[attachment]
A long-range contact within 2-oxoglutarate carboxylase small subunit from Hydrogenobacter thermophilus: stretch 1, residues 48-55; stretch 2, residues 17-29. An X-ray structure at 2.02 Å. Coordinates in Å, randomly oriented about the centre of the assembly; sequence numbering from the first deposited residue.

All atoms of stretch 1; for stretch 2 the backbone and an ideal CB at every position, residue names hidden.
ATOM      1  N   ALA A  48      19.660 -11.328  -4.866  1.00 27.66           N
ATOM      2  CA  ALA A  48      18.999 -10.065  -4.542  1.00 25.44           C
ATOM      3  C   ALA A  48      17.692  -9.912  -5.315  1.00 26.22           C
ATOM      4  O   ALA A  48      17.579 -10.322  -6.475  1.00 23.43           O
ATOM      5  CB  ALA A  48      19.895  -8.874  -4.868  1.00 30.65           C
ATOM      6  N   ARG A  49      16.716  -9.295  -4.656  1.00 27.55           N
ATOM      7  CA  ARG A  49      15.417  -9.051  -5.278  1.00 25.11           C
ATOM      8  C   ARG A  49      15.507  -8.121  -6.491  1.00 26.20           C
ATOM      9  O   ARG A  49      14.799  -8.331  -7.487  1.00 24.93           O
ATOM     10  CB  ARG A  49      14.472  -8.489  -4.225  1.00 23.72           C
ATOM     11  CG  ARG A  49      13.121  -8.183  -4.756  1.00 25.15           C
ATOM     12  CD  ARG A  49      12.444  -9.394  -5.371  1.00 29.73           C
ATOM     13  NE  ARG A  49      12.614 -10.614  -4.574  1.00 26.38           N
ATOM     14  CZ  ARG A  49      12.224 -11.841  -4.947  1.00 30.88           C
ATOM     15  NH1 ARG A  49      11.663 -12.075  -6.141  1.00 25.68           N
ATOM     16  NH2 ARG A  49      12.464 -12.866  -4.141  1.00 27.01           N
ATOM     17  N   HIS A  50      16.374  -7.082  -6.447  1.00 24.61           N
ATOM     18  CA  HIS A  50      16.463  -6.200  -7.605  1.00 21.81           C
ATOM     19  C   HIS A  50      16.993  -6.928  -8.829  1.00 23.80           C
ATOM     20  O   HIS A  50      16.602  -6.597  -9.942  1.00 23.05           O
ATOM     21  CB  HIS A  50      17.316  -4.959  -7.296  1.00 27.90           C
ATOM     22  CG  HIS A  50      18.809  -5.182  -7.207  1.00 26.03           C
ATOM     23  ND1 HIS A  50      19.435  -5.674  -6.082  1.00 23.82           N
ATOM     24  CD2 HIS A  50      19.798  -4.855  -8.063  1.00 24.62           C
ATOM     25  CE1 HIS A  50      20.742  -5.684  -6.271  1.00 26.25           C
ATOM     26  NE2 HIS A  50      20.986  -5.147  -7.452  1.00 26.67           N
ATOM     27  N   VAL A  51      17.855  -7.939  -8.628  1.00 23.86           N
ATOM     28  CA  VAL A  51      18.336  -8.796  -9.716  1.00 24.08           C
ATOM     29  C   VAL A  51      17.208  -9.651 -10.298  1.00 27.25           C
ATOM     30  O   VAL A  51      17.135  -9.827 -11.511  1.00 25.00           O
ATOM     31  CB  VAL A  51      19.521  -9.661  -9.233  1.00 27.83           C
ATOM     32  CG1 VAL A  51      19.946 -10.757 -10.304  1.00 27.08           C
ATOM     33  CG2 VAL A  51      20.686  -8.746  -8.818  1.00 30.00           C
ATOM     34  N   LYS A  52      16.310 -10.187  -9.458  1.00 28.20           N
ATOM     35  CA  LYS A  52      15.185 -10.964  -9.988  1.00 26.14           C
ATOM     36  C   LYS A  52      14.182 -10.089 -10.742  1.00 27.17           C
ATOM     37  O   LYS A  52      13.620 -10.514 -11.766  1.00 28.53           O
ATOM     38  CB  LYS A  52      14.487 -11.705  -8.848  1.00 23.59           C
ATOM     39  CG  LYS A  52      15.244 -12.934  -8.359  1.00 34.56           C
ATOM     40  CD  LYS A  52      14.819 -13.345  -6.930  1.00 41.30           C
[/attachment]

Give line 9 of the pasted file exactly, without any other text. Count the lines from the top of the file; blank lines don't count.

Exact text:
ATOM      7  CA  ARG A  49      15.417  -9.051  -5.278  1.00 25.11           C